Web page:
The link between exercise and cognitive decline has been well researched and documented. One recent study found that any amount of exercise can reduce an individual's risk of Alzheimer's disease by 50 percent. A similar study found that regular exercise for individuals in middle age and up was able to keep their brains healthier, particularly in areas of the brain linked to memory. The most recent study in this area was conducted at the University of Miami, Florida and researched how exercise impacted thinking skills in individuals over the age of 50.
The Miami study, headed up by Dr. Clinton B. Wright, began with gathering data for 876 adults over the age of 50 with an average age of 71. None of these individuals had pre-existing cognitive issues. Initially, participants were surveyed to discover their exercise habits.
About 90 percent of the participants reported engaging in no exercise, or light exercise, in the previous two weeks. Yoga or walking would be classified as light exercise for the purpose of this study.
The remaining 10 percent reported engaging in activities like running or aerobics, which this study classified as moderate to high intensity exercise.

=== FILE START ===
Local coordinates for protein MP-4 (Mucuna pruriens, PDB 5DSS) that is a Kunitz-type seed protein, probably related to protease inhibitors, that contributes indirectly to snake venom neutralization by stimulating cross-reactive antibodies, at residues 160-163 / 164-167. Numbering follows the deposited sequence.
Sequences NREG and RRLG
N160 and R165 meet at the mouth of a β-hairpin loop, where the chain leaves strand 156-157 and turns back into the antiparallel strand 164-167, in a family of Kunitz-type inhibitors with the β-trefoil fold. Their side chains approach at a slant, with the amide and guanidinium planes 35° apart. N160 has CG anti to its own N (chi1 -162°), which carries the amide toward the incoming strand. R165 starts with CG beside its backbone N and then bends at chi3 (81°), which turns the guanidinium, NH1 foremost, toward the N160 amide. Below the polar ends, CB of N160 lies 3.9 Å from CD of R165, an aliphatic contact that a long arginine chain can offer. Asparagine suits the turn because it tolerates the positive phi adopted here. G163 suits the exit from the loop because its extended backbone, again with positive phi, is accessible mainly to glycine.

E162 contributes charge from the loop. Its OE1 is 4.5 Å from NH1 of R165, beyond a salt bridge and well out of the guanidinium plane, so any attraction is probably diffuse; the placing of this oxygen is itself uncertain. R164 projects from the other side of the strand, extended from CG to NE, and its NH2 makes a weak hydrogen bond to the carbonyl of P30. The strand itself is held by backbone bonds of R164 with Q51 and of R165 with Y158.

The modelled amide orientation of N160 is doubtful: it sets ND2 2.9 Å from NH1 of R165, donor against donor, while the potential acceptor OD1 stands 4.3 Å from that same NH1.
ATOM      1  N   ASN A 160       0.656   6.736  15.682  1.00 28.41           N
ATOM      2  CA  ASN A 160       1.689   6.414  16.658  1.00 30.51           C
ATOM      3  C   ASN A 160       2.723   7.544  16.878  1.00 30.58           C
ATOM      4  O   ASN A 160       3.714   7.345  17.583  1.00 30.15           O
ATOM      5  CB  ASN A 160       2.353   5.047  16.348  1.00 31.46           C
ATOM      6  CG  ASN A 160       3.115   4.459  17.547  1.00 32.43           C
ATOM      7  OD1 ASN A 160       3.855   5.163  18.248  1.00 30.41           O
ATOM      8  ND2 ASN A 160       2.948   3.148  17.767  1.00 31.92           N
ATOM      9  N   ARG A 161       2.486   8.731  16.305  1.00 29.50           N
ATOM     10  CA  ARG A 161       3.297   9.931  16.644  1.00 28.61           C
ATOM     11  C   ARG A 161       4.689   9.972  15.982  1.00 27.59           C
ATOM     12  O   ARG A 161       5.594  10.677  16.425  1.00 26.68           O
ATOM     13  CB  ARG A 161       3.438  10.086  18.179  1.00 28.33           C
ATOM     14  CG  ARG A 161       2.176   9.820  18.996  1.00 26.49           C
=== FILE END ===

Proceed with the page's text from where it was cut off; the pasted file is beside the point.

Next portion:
After seven years, participants underwent MRIs for brain imaging, and took tests for memory and thinking. Similar tests were given again another five years later, 12 years after the initial survey.
The findings of the cognitive testing drew a stark difference between those in the 'no exercise' group and those in the 'moderate exercise' group. When compared to those who regularly participated in at least moderate exercise, the individuals who did not exercise regularly aged about twice as fast. As the study puts it,
"Those who did light or no exercise demonstrated a decline in memory and thinking skills over a 5 year period that was comparable to 10 years of aging."
The research team then went to work to eliminate other factors that could be causing these results. Those factors included alcohol consumption, smoking status, body mass index and blood pressure. After accounting for these factors, the link to a lack of exercise and an increased rate of cognitive decline remained.
These results are not meant to suggest that exercise cures cognitive impairment, or even stops it completely. This study only concludes that moderate to high intensity exercise in older adults often slows the rate of cognitive decline and delays the aging of the brain. And, as Dr. Wright notes, more research is needed to confirm these results.
For the time being, it seems clear that regular exercise can be extremely beneficial for seniors and have lasting impacts on their mental and physical health.
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